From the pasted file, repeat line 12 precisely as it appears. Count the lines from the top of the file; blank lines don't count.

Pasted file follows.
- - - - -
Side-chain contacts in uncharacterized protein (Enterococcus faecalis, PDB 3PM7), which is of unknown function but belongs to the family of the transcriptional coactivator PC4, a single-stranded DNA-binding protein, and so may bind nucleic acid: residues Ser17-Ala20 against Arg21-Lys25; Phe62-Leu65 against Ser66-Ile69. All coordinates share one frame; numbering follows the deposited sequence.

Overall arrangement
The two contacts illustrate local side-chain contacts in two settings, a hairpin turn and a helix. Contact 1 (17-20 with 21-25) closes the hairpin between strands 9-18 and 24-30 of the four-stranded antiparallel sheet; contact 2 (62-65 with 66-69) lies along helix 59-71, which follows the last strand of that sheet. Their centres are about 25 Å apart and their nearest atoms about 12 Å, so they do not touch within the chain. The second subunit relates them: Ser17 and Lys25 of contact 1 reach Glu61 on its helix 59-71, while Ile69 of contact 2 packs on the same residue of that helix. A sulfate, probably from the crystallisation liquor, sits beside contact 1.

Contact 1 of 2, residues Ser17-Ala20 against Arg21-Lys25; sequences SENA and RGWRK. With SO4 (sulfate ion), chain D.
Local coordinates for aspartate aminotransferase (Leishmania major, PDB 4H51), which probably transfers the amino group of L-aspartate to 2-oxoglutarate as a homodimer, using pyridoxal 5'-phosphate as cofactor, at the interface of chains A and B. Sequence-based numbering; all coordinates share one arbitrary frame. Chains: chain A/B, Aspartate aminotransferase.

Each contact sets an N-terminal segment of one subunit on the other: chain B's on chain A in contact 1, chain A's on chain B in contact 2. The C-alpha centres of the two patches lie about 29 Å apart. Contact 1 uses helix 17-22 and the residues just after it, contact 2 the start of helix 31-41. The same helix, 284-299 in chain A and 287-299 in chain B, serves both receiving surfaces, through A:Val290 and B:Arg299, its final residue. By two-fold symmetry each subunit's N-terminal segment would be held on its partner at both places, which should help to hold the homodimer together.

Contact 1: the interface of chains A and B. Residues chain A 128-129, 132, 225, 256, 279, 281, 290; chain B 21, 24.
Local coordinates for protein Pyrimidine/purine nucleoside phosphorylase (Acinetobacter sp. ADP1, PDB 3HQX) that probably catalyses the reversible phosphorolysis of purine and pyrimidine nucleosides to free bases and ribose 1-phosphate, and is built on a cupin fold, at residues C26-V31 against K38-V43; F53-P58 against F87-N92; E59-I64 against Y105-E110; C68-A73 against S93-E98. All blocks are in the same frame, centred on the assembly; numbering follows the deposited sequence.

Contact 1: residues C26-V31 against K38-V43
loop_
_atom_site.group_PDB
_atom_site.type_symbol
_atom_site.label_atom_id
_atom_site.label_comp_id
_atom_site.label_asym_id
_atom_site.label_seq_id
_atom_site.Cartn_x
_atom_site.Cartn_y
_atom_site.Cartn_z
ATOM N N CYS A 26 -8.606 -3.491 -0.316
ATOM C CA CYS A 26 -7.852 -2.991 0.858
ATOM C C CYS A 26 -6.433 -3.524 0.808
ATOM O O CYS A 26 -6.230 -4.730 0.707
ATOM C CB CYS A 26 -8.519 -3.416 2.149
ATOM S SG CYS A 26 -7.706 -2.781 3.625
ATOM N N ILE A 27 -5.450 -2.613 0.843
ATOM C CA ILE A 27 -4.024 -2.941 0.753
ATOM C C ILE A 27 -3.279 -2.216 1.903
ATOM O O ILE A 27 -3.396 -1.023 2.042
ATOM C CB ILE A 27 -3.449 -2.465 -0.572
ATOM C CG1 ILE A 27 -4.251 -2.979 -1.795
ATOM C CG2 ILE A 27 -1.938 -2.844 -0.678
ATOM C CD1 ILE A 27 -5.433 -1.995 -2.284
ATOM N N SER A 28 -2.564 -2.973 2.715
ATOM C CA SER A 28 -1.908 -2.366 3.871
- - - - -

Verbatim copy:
_atom_site.type_symbol